I paint directly on my skin, which I then photograph and print out digitally. The final images exist as digital prints on cotton rag paper.
For years, I've been investigating gesture in painting and this implicates my whole body. The imagery plays on illusions of control – about our bodies and also about art. I started this work more than twenty years ago as a way to find myself, literally, within the language of abstraction and reshape it based on my own experience.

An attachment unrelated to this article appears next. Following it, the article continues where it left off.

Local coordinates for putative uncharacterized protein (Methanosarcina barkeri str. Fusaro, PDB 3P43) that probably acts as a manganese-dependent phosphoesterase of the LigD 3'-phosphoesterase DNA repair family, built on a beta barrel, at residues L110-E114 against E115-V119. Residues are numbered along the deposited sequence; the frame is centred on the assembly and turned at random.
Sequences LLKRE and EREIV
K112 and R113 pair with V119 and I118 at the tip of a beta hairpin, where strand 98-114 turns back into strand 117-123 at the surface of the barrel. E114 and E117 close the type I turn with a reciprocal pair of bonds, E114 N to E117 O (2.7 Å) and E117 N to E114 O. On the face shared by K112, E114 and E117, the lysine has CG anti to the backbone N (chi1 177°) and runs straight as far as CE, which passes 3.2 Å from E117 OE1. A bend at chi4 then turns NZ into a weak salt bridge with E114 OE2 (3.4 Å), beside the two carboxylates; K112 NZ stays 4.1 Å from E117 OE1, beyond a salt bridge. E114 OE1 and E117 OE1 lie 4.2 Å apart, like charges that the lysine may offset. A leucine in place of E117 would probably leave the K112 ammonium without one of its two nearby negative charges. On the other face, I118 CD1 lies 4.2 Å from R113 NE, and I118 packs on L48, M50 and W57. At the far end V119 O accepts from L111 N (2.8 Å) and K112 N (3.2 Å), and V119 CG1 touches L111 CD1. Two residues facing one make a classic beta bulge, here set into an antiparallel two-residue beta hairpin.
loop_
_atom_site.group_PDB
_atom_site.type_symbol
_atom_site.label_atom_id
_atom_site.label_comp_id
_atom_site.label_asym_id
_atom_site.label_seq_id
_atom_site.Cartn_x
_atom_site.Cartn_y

I use the camera to record evidence of movement, which I think about in relation to gesture. It’s all part of my continuing attempt to locate myself within shifting contexts.
That sense of dislocation and change is perhaps why my work is a hybrid form, one that combines painting, photography and performance. Painting and photography set up different expectations. I look for the ambiguities in each.
In the latest work – since 2017 – I first make a big painting on paper or canvas. Then I set up the camera, stand in front of that painting, and paint on myself as if I’m just another compositional element. What I’m doing is, I’m both appearing and disappearing into marks.